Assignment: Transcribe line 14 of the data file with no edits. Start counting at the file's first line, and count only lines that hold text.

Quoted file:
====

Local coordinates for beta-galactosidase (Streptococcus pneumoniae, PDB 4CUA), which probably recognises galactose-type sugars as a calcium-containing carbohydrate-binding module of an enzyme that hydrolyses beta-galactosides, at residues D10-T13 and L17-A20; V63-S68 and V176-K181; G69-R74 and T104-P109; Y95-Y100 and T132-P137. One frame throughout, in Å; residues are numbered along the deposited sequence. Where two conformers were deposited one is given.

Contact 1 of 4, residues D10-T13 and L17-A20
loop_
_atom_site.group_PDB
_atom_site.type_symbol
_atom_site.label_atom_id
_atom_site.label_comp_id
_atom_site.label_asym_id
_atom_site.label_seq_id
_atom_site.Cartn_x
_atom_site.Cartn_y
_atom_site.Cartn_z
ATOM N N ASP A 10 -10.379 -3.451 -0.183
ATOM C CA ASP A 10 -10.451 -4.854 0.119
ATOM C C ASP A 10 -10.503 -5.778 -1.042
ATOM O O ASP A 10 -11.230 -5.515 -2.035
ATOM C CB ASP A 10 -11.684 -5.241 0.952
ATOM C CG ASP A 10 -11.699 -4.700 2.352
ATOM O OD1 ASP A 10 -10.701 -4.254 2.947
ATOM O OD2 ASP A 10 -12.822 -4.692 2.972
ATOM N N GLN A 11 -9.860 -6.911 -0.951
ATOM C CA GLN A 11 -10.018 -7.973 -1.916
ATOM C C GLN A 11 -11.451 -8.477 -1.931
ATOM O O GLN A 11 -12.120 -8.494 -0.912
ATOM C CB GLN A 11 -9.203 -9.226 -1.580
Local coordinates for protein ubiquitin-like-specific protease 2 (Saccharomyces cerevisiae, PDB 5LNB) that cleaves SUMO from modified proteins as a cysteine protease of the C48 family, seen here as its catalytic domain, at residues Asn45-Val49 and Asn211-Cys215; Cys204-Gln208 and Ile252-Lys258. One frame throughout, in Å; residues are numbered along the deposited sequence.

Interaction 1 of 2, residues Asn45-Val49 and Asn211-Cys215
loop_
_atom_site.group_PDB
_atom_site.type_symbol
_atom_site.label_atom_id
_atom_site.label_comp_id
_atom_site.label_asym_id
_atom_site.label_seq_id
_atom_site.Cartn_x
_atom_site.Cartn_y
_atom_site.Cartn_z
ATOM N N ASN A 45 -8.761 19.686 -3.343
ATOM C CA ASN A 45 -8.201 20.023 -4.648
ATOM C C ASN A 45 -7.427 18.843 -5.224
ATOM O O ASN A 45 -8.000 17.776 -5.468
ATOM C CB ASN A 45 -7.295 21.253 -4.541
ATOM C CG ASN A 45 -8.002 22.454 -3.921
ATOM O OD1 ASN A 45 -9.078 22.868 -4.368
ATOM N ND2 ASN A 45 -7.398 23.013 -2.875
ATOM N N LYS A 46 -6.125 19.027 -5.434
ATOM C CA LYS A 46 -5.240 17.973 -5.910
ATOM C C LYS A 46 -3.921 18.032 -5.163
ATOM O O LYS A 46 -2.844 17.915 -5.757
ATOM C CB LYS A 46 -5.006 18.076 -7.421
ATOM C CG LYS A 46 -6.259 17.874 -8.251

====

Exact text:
ATOM C CA ASP A 10 -10.451 -4.854 0.119